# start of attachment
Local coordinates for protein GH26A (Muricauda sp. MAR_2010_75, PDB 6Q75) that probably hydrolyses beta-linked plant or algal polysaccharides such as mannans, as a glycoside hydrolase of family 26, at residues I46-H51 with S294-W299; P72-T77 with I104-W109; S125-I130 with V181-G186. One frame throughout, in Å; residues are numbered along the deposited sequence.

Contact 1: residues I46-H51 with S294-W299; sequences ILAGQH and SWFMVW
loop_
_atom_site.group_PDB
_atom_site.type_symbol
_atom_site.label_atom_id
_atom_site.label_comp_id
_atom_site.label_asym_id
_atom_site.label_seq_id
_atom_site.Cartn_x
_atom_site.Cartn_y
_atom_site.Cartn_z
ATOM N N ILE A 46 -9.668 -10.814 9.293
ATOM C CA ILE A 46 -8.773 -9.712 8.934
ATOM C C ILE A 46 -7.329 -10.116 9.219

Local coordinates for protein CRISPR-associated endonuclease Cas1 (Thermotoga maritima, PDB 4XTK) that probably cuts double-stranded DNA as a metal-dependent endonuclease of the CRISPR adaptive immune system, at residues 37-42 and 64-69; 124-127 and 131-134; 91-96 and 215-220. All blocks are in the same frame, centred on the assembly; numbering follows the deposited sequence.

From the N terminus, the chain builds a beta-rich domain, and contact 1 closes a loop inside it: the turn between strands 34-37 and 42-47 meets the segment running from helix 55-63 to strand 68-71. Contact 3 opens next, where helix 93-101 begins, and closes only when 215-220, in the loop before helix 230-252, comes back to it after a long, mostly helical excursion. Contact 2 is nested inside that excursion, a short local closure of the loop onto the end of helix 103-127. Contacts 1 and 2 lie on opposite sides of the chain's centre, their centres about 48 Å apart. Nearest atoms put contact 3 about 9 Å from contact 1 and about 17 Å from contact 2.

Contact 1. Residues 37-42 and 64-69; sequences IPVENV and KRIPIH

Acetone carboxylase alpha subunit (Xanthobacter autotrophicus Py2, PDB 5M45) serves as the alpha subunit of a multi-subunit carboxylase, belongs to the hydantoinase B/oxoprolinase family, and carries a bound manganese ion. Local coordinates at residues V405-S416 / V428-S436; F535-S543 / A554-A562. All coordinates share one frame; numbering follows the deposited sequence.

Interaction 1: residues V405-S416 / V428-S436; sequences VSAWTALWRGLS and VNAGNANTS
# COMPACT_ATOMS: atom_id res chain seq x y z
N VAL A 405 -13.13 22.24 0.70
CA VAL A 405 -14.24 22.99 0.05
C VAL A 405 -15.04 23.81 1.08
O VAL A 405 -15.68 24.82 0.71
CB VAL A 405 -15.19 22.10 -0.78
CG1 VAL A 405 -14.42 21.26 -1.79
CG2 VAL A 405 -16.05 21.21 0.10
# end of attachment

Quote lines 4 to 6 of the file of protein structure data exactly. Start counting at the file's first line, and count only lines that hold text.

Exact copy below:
_atom_site.group_PDB
_atom_site.type_symbol
_atom_site.label_atom_id